Systemic lupus erythematosus (SLE or lupus) is a complex, heterogeneous autoimmune disease that results in inflammation and systemic end-organ damage. Previous genome-wide association studies (GWAS) using high-density single nucleotide polymorphism (SNP) arrays have been successful in identifying >20 associations between common genetic variations (minor allele frequency (MAF) > 5%) and SLE. These loci, however, only account for a small proportion of SLE heritability and the causal variants tagged by these common variant (CV) associations are still unknown. These deficiencies, along with the advent of next generation sequencing platforms, have spurred our interest in exploring the contribution of rare variants (RV) to genetic susceptibility. The contribution of RVs to SLE susceptibility represents a critical and unmet need that is highly likely to identify important novel SLE genetic loci that current GWAS-based methods miss. For the renewal of AI063274, we will direct our efforts toward the identification and characterization of RVs by leveraging our recent progress in next-generation sequencing, concentrating on confirmed SLE risk loci and extending these studies, through exome resequencing, to loci that have escaped detection by GWAS. In addition, we have developed a novel, data driven analysis approach that will make use of the most powerful RV analysis methods for a variety of RV scenarios that we may encounter. Specifically, we propose to 1) identify RVs in established SLE risk genes through a targeted resequencing approach and quantify the contribution of RVs to the association signals marked by CVs, 2) comprehensively identify coding region RVs within the exome and quantify the extent to which they influence SLE susceptibility, and 3) perform replication resequencing in independent SLE cases and controls for regions demonstrating RV association to validate true positive RV effects. Our assembled team is the only one in the world currently conducting large-scale next generation sequencing in SLE. We have extensive and relevant experience in next generation sequencing and are well poised to leverage computational resources and sophisticated statistical expertise to ensure our success. We believe that understanding the role of RVs in the genetic architecture of SLE will result in the identification of important causal variants that influence SLE predisposition. When successfully completed, the data generated by this R01 will provide fundamental insights for functional studies and fine mapping efforts within regions of CV association and lead to important new hypotheses of autoimmune pathophysiology. !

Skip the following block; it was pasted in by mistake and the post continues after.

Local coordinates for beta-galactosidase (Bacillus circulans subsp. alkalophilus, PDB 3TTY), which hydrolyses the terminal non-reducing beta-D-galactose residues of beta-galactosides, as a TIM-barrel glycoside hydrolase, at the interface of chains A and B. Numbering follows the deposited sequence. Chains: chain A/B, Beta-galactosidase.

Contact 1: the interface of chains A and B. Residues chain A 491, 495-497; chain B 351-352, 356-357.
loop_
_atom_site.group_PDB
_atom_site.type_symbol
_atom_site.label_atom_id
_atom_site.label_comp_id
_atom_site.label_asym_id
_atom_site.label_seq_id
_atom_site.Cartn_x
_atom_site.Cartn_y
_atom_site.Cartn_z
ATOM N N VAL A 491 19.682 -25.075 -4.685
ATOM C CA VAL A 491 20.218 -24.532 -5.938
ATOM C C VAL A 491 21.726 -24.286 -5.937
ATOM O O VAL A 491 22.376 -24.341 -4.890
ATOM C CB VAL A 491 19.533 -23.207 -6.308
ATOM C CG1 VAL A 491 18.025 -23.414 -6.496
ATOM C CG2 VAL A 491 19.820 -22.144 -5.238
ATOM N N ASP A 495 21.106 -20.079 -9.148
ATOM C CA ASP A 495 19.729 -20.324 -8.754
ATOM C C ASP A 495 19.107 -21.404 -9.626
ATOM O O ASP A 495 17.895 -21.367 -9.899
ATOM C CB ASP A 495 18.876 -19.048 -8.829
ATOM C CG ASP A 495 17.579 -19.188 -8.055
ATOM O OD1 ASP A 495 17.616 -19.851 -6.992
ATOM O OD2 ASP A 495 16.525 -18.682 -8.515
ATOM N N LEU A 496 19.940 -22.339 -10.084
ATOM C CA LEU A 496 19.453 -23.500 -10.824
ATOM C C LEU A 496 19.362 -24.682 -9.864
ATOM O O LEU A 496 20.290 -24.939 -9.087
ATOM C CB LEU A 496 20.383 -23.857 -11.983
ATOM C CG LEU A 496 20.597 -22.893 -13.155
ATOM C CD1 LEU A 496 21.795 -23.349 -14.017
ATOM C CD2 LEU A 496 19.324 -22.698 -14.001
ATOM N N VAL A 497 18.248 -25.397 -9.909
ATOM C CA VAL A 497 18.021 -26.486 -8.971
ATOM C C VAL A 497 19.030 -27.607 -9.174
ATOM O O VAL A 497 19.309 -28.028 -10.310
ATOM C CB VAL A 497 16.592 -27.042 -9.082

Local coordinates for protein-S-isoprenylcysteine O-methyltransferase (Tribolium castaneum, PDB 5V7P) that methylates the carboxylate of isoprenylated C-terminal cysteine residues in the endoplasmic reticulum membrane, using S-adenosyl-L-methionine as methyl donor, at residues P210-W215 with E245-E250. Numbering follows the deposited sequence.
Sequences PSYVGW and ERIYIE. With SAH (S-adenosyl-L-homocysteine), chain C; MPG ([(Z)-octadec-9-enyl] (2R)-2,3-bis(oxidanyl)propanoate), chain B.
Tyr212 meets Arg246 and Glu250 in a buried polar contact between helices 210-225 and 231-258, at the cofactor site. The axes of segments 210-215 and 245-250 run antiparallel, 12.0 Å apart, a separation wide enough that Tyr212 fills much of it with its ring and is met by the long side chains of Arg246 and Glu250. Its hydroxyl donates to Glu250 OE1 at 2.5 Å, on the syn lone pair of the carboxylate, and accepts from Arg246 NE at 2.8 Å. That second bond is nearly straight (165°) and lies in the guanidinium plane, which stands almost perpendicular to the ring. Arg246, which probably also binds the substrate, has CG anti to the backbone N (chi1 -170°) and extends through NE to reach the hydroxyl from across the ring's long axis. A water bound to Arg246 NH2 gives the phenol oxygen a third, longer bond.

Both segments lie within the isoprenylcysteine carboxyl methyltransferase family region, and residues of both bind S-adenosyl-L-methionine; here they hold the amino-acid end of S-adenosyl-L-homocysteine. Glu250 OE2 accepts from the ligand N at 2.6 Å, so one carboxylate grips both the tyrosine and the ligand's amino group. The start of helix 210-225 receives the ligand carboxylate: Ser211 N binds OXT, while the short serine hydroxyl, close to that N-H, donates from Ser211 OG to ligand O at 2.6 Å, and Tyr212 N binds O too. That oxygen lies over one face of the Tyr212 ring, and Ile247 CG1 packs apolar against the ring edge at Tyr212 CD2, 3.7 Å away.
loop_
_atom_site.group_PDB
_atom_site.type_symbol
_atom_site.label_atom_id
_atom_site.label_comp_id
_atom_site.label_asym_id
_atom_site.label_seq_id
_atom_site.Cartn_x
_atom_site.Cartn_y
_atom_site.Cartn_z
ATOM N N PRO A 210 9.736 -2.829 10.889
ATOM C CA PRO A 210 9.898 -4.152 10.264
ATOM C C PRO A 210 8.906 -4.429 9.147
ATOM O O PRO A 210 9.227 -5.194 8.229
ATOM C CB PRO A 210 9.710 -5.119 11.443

Public Health Relevance

SLE is a debilitating disorder that affects a significant proportion of the US population. Understanding the rare variant component of SLE will result in the identification of important causal variants that influence SLE predisposition and, ultimately, provide untapped knowledge about etiology and pathogenesis.

Agency
National Institute of Health (NIH)
Institute
National Institute of Allergy and Infectious Diseases (NIAID)
Type
High Priority, Short Term Project Award (R56)
Project #
2R56AI063274-07A1
Application #
8524041
Study Section
Genetics of Health and Disease Study Section (GHD)
Program Officer
Johnson, David R
Project Start
2004-12-15
Project End
2014-07-31
Budget Start
2012-08-17
Budget End
2014-07-31
Support Year
7
Fiscal Year
2012
Total Cost
$786,811
Indirect Cost
$318,471
Name
Oklahoma Medical Research Foundation
Department
Type
DUNS #
077333797
City
Oklahoma City
State
OK
Country
United States
Zip Code
73104
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